And now for something completely different: The reverse sweep in cricket »« The menace posed by the best and the brightest

Snowden to participate in live Q&A

Edward Snowden will be having a live Q&A at 11:00 am Eastern US time today. I will not be able to follow it live but it should be interesting, especially since he is in hiding and you can be sure that the NSA will be trying to track him down. They likely already know where he is but there is nothing they can do at the moment.

Meanwhile, there are more revelations from Snowden that the heads of state and their entourages at past G20 meetings had all their communications monitored by the British government that set up elaborate systems to do so.

This included:

  • Setting up internet cafes where they used an email interception programme and key-logging software to spy on delegates’ use of computers;

  • Penetrating the security on delegates’ BlackBerrys to monitor their email messages and phone calls;
  • Supplying 45 analysts with a live round-the-clock summary of who was phoning who at the summit;
  • Targeting the Turkish finance minister and possibly 15 others in his party;
  • Receiving reports from an NSA attempt to eavesdrop on the Russian leader, Dmitry Medvedev, as his phone calls passed through satellite links to Moscow.

Before everyone adopts the jaded ‘So what’s new? Didn’t we already know that they did this?” attitude, we have to realize that plausible deniability has always been an important element of government actions. As long as there is no confirmation of their wrongdoing, governments can refuse to acknowledge them and maintain the high moral ground.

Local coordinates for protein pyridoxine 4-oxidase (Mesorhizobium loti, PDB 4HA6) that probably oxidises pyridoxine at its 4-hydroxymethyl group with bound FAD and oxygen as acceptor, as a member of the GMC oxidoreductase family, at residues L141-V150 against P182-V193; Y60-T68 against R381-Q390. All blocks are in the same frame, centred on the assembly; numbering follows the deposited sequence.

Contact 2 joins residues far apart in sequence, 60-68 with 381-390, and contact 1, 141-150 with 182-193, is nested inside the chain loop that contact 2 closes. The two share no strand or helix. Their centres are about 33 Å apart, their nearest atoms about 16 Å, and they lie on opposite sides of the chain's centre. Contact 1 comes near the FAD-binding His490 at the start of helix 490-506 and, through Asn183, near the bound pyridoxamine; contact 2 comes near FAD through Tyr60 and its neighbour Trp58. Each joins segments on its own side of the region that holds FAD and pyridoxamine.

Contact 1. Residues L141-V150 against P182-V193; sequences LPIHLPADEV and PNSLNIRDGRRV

So having confirmation of suspicions is an important step forward in creating greater accountability.

Comments

  1. machintelligence says

    Two questions remain for me: Why did they bother to do it?
    Since they presumably found nothing of great value, why did they keep the
    evidence of their snooping around?
    I suppose “because they could” is the answer to both.

  2. PeterG says

    I’m very intrigued by this remark of Snowden’s:

    “when NSA makes a technical mistake during an exploitation operation, critical systems crash. Congress hasn’t declared war on the countries – the majority of them are our allies – but without asking for public permission, NSA is running network operations against them that affect millions of innocent people.”

    Is he referring to any specific network outages or other unanticipated industrial events? Which countries? Which infrastructure?

    I remember reading about the SCADA research at the Idaho National Lab and thinking “huh, that’s interesting”, then we learned about Stuxnet and Flame. I wonder if we’ll soon learn about some other operation here…

Leave a Reply

Your email address will not be published. Required fields are marked *

You may use these HTML tags and attributes: <a href="" title=""> <abbr title=""> <acronym title=""> <b> <blockquote cite=""> <cite> <code> <del datetime=""> <em> <i> <q cite=""> <strike> <strong>